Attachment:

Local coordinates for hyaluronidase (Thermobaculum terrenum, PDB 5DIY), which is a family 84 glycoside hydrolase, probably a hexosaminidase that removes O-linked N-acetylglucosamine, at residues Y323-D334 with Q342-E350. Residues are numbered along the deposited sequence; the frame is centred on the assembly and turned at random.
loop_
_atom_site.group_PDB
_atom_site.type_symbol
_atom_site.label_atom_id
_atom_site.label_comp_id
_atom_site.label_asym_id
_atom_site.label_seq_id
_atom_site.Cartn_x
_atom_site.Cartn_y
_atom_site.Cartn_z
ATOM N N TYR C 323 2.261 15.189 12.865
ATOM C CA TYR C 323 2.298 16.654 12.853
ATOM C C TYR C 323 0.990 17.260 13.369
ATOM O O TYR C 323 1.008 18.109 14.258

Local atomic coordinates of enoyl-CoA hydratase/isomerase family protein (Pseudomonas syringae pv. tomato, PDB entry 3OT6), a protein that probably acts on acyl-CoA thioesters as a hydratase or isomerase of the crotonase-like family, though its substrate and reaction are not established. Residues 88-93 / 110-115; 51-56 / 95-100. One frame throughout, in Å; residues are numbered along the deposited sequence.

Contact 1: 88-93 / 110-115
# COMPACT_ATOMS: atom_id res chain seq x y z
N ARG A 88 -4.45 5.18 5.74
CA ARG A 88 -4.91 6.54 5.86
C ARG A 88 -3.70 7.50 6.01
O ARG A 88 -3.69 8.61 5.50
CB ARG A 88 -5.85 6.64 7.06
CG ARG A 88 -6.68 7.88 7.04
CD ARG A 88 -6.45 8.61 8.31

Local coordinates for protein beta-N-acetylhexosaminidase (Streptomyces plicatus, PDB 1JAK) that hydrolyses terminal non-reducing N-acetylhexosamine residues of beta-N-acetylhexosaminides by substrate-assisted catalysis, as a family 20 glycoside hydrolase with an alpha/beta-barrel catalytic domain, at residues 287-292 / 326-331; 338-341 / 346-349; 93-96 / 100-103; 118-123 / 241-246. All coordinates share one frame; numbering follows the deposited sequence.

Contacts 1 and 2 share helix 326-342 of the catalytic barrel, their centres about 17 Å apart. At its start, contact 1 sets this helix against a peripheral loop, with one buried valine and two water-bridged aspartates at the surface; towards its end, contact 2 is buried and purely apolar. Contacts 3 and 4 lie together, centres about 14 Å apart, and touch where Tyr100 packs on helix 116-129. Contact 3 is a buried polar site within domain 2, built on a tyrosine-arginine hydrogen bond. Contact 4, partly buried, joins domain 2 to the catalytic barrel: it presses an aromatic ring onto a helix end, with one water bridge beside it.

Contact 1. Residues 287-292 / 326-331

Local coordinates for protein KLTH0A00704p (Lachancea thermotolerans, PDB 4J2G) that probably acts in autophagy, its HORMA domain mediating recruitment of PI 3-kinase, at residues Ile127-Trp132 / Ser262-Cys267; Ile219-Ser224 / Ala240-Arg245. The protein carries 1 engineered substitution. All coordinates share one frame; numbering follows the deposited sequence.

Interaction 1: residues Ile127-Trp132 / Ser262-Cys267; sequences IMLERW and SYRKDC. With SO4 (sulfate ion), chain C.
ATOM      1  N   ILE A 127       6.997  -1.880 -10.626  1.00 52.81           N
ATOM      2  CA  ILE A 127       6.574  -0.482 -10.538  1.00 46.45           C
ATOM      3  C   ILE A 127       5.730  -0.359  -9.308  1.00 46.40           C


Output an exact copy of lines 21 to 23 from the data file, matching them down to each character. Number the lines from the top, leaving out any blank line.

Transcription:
C ARG A 88 -3.70 7.50 6.01
O ARG A 88 -3.69 8.61 5.50
CB ARG A 88 -5.85 6.64 7.06